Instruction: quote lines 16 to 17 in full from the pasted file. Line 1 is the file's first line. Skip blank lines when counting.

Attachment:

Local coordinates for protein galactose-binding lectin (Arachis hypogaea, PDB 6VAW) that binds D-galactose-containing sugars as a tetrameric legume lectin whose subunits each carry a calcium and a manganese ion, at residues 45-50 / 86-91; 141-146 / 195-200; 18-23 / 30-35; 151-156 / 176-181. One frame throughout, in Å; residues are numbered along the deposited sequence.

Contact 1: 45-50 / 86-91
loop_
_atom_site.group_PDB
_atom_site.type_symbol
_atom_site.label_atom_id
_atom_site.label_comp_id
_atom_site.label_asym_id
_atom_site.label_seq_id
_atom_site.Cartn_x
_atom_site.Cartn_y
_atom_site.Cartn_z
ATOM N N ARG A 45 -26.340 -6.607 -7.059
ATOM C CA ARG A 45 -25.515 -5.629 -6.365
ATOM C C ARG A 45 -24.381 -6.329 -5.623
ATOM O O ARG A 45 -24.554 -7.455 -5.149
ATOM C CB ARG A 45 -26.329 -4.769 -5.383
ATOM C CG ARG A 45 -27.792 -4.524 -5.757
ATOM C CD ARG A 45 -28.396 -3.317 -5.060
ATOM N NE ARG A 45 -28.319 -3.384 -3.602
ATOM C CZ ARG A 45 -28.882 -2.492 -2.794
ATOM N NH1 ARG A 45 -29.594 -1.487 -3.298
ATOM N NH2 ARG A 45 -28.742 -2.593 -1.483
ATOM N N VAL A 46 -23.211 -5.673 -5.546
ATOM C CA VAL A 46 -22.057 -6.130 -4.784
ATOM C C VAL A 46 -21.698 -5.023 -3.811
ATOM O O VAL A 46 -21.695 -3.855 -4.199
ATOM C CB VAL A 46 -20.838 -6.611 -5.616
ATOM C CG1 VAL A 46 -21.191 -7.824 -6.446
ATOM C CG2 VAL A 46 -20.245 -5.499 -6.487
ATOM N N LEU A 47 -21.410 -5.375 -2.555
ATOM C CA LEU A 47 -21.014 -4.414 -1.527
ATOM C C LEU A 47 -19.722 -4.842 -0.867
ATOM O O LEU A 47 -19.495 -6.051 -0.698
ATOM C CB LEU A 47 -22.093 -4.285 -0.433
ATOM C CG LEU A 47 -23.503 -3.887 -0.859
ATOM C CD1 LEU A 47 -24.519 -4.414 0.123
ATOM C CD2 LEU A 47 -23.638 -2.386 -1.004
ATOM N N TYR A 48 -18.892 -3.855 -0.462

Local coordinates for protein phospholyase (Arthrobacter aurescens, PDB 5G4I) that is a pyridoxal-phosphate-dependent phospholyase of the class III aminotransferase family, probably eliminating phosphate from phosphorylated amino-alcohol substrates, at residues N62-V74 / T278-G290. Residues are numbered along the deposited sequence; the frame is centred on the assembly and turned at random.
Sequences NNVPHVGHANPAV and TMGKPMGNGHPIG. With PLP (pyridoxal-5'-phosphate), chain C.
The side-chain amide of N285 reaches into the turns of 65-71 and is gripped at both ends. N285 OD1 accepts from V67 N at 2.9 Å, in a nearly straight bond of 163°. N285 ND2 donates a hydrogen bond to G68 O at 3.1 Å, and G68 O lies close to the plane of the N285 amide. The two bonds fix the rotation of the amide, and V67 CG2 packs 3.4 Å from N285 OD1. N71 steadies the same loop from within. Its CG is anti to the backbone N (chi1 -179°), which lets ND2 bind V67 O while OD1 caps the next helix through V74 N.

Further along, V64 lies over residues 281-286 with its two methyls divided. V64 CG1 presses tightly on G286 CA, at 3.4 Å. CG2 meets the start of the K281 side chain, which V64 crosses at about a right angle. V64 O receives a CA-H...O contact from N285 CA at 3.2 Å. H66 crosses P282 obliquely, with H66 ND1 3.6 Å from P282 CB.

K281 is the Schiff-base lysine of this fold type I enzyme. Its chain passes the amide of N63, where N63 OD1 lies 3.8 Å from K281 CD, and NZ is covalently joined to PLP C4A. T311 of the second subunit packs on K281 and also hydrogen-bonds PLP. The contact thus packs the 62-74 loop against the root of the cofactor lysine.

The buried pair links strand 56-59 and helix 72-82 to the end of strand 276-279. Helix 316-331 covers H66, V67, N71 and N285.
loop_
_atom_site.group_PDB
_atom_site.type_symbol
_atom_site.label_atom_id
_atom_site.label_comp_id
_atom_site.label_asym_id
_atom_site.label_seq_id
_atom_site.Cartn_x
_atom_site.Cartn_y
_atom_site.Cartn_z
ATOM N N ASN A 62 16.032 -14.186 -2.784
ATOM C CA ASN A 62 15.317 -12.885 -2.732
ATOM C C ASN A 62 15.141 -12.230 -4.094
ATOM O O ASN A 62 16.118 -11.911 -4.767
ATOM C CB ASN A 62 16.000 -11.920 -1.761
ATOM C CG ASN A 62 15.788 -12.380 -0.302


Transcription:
ATOM O O ARG A 45 -24.554 -7.455 -5.149
ATOM C CB ARG A 45 -26.329 -4.769 -5.383